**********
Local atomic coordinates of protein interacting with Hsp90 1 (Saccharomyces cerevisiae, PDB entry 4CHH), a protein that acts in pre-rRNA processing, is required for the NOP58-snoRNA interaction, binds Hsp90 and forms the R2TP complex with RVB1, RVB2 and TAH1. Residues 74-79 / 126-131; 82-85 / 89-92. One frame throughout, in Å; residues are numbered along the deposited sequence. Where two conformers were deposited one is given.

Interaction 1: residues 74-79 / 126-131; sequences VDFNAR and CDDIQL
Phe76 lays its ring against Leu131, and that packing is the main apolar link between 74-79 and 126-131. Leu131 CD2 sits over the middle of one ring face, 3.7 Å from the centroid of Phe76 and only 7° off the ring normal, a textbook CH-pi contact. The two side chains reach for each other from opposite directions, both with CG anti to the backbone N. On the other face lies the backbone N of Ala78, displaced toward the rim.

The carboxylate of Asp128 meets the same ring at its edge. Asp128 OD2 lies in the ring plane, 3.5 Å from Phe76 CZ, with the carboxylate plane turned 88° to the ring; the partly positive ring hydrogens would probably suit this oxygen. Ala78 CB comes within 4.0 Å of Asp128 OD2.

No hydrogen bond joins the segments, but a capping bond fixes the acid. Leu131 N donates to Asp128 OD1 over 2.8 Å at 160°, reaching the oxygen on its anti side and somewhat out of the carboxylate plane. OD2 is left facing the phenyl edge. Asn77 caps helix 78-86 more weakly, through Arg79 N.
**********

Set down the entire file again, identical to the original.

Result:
Local atomic coordinates of protein interacting with Hsp90 1 (Saccharomyces cerevisiae, PDB entry 4CHH), a protein that acts in pre-rRNA processing, is required for the NOP58-snoRNA interaction, binds Hsp90 and forms the R2TP complex with RVB1, RVB2 and TAH1. Residues 74-79 / 126-131; 82-85 / 89-92. One frame throughout, in Å; residues are numbered along the deposited sequence. Where two conformers were deposited one is given.

Interaction 1: residues 74-79 / 126-131; sequences VDFNAR and CDDIQL
Phe76 lays its ring against Leu131, and that packing is the main apolar link between 74-79 and 126-131. Leu131 CD2 sits over the middle of one ring face, 3.7 Å from the centroid of Phe76 and only 7° off the ring normal, a textbook CH-pi contact. The two side chains reach for each other from opposite directions, both with CG anti to the backbone N. On the other face lies the backbone N of Ala78, displaced toward the rim.

The carboxylate of Asp128 meets the same ring at its edge. Asp128 OD2 lies in the ring plane, 3.5 Å from Phe76 CZ, with the carboxylate plane turned 88° to the ring; the partly positive ring hydrogens would probably suit this oxygen. Ala78 CB comes within 4.0 Å of Asp128 OD2.

No hydrogen bond joins the segments, but a capping bond fixes the acid. Leu131 N donates to Asp128 OD1 over 2.8 Å at 160°, reaching the oxygen on its anti side and somewhat out of the carboxylate plane. OD2 is left facing the phenyl edge. Asn77 caps helix 78-86 more weakly, through Arg79 N.